I have a certain old friend who’s very bright and thoughtful. He’s a respected attorney with a responsible government legal job. I have a lot of respect for his intelligence and his intellectual honesty, but our ideas about politics and society are strongly opposed.
When I wrote Sunday about the idea that taxation is theft, he strongly disagreed, arguing that the idea was impractical and “naively idealistic.” He referred to what I said as an “untennable radical position.” I don’t want to re-argue that debate here. Instead, I want to look at other radical positions that seemed pretty untenable when they were first proposed.
Hundreds of years ago, it was taken for granted that kings had special rights that ordinary people didn’t have. He was seen as having his power from God and any opposition to the king was opposition to God. It was called the “divine right of kings.” The king had rights that made him little short of being a god in his kingdom. No one was allowed to judge or oppose the king except for God Himself.
It was a radical idea that “all men are created equal.” It caused anger, persecution and civil wars. Very few people believed it at first — just the radicals. In time, though, the idea became more and more obvious. Insofar as their civil rights, there was no justification in the law distinguishing between two different people. Even though the application of the idea today is uneven and imperfect, it’s at least an ideal that almost everyone subscribes to.
That untenable radical idea became accepted as truth.
When Martin Luther realized that the Roman Catholic Church was doing things at the time that conflicted with scripture, he had to know that his understanding of truth was radical. This led him to a number of radical ideas, including that the Bible should be available for people to study for themselves. He nailed his 95 theses to the church door at Wittenberg. It was a radical move.
As far as the established church was concerned, his position was untenable. The fight over his idea led to schism and even completely unjustified war. Finally, though, even the Catholic Church accepted that Luther had been right on some points. The scriptures were for the people to read for themselves. Even if there’s disagreement about who gets to interpret scripture, the Catholic Church that tried to destroy Luther eventually accepted the truth of his position — and many of his ideas are accepted even more widely in other Christian churches.
Luther’s untenable radical idea that the people should have scripture and that salvation is through faith alone is accepted as truth by most Christians today.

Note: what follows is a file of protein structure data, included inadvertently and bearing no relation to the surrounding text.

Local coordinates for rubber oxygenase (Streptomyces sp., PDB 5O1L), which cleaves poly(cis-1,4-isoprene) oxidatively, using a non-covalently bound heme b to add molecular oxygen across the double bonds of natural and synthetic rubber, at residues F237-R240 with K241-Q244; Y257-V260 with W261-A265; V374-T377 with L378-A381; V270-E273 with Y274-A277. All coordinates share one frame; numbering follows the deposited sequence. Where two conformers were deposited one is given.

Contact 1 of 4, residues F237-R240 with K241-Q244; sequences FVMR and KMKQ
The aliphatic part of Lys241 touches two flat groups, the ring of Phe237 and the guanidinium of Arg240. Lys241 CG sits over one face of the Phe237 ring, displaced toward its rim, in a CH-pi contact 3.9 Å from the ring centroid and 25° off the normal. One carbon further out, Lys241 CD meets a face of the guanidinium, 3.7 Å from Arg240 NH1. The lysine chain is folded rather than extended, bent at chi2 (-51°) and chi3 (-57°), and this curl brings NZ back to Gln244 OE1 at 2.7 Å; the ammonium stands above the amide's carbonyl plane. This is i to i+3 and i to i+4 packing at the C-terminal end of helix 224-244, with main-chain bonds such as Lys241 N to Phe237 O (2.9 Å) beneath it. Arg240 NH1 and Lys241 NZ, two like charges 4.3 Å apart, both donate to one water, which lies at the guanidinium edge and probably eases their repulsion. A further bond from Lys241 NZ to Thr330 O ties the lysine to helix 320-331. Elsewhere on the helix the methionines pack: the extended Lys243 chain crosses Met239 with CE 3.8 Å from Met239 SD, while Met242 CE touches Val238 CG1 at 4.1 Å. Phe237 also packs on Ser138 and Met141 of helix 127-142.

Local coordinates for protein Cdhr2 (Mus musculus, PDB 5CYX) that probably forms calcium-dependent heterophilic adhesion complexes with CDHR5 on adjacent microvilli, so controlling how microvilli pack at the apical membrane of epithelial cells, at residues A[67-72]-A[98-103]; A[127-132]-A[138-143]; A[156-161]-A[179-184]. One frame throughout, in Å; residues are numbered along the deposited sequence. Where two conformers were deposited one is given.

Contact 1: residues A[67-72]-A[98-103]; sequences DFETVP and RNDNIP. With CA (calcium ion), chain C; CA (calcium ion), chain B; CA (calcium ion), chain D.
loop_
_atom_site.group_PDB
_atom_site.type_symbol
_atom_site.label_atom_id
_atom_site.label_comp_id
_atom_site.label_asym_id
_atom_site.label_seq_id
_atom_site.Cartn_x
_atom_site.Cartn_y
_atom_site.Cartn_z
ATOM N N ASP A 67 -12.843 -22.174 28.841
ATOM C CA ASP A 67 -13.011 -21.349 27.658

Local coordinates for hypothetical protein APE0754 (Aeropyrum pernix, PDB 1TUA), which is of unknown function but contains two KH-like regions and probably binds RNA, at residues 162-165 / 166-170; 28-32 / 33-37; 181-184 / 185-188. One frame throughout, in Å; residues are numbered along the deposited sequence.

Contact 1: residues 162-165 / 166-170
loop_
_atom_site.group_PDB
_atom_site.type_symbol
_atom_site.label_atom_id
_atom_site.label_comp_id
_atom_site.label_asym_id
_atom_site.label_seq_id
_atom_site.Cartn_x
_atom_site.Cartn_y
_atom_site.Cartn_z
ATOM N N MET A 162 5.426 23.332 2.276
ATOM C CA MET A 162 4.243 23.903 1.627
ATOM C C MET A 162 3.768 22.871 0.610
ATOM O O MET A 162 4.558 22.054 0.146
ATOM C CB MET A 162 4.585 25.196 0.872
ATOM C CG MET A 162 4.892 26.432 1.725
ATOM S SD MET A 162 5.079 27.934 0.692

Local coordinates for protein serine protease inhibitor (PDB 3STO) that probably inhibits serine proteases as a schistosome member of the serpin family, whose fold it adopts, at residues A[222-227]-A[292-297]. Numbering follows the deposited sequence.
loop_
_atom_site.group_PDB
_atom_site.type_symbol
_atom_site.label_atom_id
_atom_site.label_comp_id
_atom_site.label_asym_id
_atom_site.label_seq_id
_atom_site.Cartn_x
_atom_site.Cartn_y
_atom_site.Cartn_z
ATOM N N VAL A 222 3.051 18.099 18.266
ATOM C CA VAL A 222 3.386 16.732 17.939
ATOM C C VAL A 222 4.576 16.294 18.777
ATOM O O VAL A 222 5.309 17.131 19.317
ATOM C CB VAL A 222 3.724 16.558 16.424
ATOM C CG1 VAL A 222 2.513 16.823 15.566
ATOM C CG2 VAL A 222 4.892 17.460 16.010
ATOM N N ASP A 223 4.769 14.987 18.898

When abolitionists argued that slavery was immoral, right-thinking people were appalled that some people were attacking a bastion of civilization. When suffragettes demanded that women be given equal legal right as men, most people initially hated and feared the idea — both men and women. When civil rights protesters in the United States started arguing in the middle part of the 20th century that it was immoral for governments to treat white people as superior to black and brown people, it was the source of almost endless conflict, hatred and anger.
The radical ideas won. Slavery was understood to be immoral. It was understood that women should have equal legal rights as men, even if some people disagree about what that should look like. And the radical notion that a black woman should be able to sit anywhere on a public bus came to be understood as obvious.
In each of these cases, the untenable radical idea was finally accepted as truth.
Today, I’m told by my friend that people having control over their own possessions is an “untenable radical position.” I believe it’s only a matter of time before my assertion joins the ranks of these other truths as things that once seemed radical, but which were eventually accepted as obvious.
I disagree with the politics George Orwell professed, but he was an insightful observer of the world. He pointed out how difficult it is to see the truth when he wrote, “To see what is in front of one’s nose requires a constant struggle.”
When I was younger, I didn’t understand that taxation was theft. The idea would never have occurred to me. It was just a part of normal life to me. Even I was finally faced with the idea because I read it somewhere, I rejected it. Even after I accepted that government should be strictly limited (in a libertarian way), I still saw taxation as a necessary evil. It took me a long time to realize that it was just evil, not necessary.
The fact that other radical ideas have come to be accepted as truth isn’t proof that this idea faces the same future. Plenty of other radical ideas have ended up dismissed as the ravings of crazy people and been consigned to trash cans where they belonged. But it’s not a reasonable objection to an idea that it’s allegedly untenable or demonstrably radical. Truth has a long history of first appearing as impossible and radical.
It’s not easy to oppose the status quo. People are rarely happy to hear that you’ve come to change the world as they know it. But in time, more and more of them accept the ideas that are worth accepting, confounding and angering those who favor the status quo.
With all due respect to my friend — in the literal sense of the phrase — I’m willing to argue the morality of freedom. Over time, I suspect everyone will accept this untenable radical idea as truth, even if it seems impractical to those who oppose it today.
Note: I have at least one more point to make about this subject before we leave it for awhile, so be watching for an article about why freedom can work in the practical sense to provide the kind of society we all want — without taxation or other coercion.